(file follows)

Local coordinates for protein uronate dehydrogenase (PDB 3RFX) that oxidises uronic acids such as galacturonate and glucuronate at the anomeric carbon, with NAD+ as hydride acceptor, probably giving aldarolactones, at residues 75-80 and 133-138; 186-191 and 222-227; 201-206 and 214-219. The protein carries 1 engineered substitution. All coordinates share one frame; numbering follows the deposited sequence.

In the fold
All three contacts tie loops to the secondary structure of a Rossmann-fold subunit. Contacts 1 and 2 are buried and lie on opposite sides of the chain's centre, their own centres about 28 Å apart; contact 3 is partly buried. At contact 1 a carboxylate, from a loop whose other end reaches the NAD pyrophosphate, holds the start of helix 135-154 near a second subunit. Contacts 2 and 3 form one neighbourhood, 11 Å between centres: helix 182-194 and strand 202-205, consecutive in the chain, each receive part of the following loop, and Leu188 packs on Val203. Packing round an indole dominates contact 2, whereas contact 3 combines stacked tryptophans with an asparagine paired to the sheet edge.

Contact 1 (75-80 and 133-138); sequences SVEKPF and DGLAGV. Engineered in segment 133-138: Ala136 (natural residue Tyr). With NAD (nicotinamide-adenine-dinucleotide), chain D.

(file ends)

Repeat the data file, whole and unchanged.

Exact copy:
Local coordinates for protein uronate dehydrogenase (PDB 3RFX) that oxidises uronic acids such as galacturonate and glucuronate at the anomeric carbon, with NAD+ as hydride acceptor, probably giving aldarolactones, at residues 75-80 and 133-138; 186-191 and 222-227; 201-206 and 214-219. The protein carries 1 engineered substitution. All coordinates share one frame; numbering follows the deposited sequence.

In the fold
All three contacts tie loops to the secondary structure of a Rossmann-fold subunit. Contacts 1 and 2 are buried and lie on opposite sides of the chain's centre, their own centres about 28 Å apart; contact 3 is partly buried. At contact 1 a carboxylate, from a loop whose other end reaches the NAD pyrophosphate, holds the start of helix 135-154 near a second subunit. Contacts 2 and 3 form one neighbourhood, 11 Å between centres: helix 182-194 and strand 202-205, consecutive in the chain, each receive part of the following loop, and Leu188 packs on Val203. Packing round an indole dominates contact 2, whereas contact 3 combines stacked tryptophans with an asparagine paired to the sheet edge.

Contact 1 (75-80 and 133-138); sequences SVEKPF and DGLAGV. Engineered in segment 133-138: Ala136 (natural residue Tyr). With NAD (nicotinamide-adenine-dinucleotide), chain D.